The summer is nearly over, and, unfortunately, August tends to be something of a cinematic wasteland. Aside from “Guardians of the Galaxy,” there isn’t much to look forward to this month. Luckily, the Brattle Theatre and the Coolidge Corner Theatre are offering up a ton of goodies over the coming weeks. From strange cult hits to American masterpieces, these are the best film screenings to check out this month.

Also, not written up here, but worth checking out, is the Coolidge Corner Theatre’s “Postmortem” film series that will be playing Friday and Saturday nights throughout the month, featuring “28 Days Later,” “Night of the Living Dead,” “Shaun of the Dead,” and more.

The Brattle Theatre

“Paprika” (directed by Satoshi Kon, 2006): Saturday, August 9 at 11:30 p.m.
This Japanese animated film is probably most well-known for being an influence on Christopher Nolan’s “Inception” (which employs the same concept), but in the years since its release, the film’s star only continues to rise. “Paprika,” with all of the trappings of a cult hit (originality, trippy animation, dream logic, offbeat style), has evolved from its midnight movie status to critical darling, recently being called one of the greatest animated films of all time by publications such as Time Magazine, Time Out, and more. For those of you who thought “Inception” could be way more bizarre and psychedelic.

“Videodrome” (directed by David Cronenberg, 1983): Saturday, August 16 at 11:30 p.m.
Another month, another late-night David Cronenberg screening. As I said last time, Cronenberg’s films were practically made for after hours viewing, and “Videodrome” is no exception. The most fully-realized work of his early career, “Videodrome” is a blatantly weird and startlingly violent depiction of the media circa 1983, and some of its ideas still resonate today. The ending is also one of the most strange and ambiguous of any film I can recall.

“Ghost World” (directed by Terry Zwigoff, 2001): Wednesday, August 20 at 5:00 p.m. and 9:30 p.m.
If you like your teen comedies seasoned with sarcasm and bite then look no further. Depicting adolescence and growing up as a painful and monotonous experience in a strange adult world, “Ghost World” is often hilarious, particularly due to the lead performances of Thora Birch, Scarlett Johansson, and Steve Buscemi. That humor, however, is laced with an undercurrent of sadness and loneliness brought about by the realities of “adult” life. Perfect for that first post-college summer.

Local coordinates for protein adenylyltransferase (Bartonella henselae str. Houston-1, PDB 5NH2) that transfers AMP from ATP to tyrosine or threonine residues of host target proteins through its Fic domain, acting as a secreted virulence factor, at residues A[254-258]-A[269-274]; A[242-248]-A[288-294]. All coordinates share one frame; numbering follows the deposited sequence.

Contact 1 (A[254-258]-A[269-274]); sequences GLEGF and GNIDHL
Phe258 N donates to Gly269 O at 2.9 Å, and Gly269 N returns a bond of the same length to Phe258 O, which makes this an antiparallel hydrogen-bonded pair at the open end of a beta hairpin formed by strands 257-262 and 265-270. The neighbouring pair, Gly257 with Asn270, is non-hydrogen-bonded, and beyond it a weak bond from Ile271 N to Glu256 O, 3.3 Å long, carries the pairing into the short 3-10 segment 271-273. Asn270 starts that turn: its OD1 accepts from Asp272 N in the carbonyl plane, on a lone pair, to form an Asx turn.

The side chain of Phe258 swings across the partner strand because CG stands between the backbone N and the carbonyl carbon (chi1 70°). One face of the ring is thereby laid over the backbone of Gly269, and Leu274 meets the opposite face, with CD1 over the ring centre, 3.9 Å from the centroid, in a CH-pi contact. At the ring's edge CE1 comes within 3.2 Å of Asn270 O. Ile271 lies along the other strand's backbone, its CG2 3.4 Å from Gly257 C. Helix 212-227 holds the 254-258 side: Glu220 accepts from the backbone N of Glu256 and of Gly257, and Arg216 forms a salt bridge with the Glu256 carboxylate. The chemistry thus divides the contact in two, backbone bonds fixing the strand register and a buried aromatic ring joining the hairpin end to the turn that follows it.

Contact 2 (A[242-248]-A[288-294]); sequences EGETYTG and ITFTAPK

“Eraserhead” (directed by David Lynch, 1977): Saturday, August 23 at 11:30 p.m.
If you thought David Lynch’s later films were a little out there, then you might want to check in on his first feature. Soaked in Freudian imagery and fully embracing its avant-garde tendencies, “Eraserhead” is a sometimes funny, mostly disturbing and nightmarish look at the fears of parenthood. Bonus: a lady sings inside of a radiator!


“The Godfather” (directed by Francis Ford Coppola, 1972): Friday, August 29 at 4:30 p.m. and 8:00 p.m. and Saturday, August 30 at 4:30 p.m.

“The Godfather, Part II” (directed by Francis Ford Coppola, 1974): Saturday, August 30 at 12:30 p.m. and 8:00 p.m.
It’s a double feature of “The Godfather” and “The Godfather, Part II.” I should hope that no further explanation is needed.

The Coolidge Corner Theatre

“Thelma & Louise” (directed by Ridley Scott, 1991): Monday, August 11 at 7:00 p.m.
There isn’t much depth to “Thelma & Louise,” but damn if it isn’t entertaining. One of the greatest buddy movies of all time, with pitch-perfect lead performances by Susan Sarandon and Geena Davis, “Thelma & Louise” has some feminist overtones, but they’re mainly a vehicle for one hell of a ride. The ending is also one of the most iconic in film history. Take a trip with your buddy to the local theatre.

“The Big Lebowski” (directed by the Coen Brothers, 1998): Monday, August 18 at 7:00 p.m.
It appears that “The Big Lebowski” is always playing at one theatre or another nearly every month. As I’ve said before (and will say again), the dude abides. Enough said.

“Nashville” (directed by Robert Altman, 1975): Monday, August 25 at 7:00 p.m.
The definitive Robert Altman film, with its sprawling cast of characters, overlapping dialogue, and somewhat cynical viewpoint, “Nashville” is one of the definitive films of the 1970s. Following people involved in the country and gospel music scene over the course of five days in Nashville, the film features some of the best musical numbers in cinematic history, while also working as a snapshot of 1970s American life. If you need to be schooled in the art of American filmmaking, I recommend checking this one out.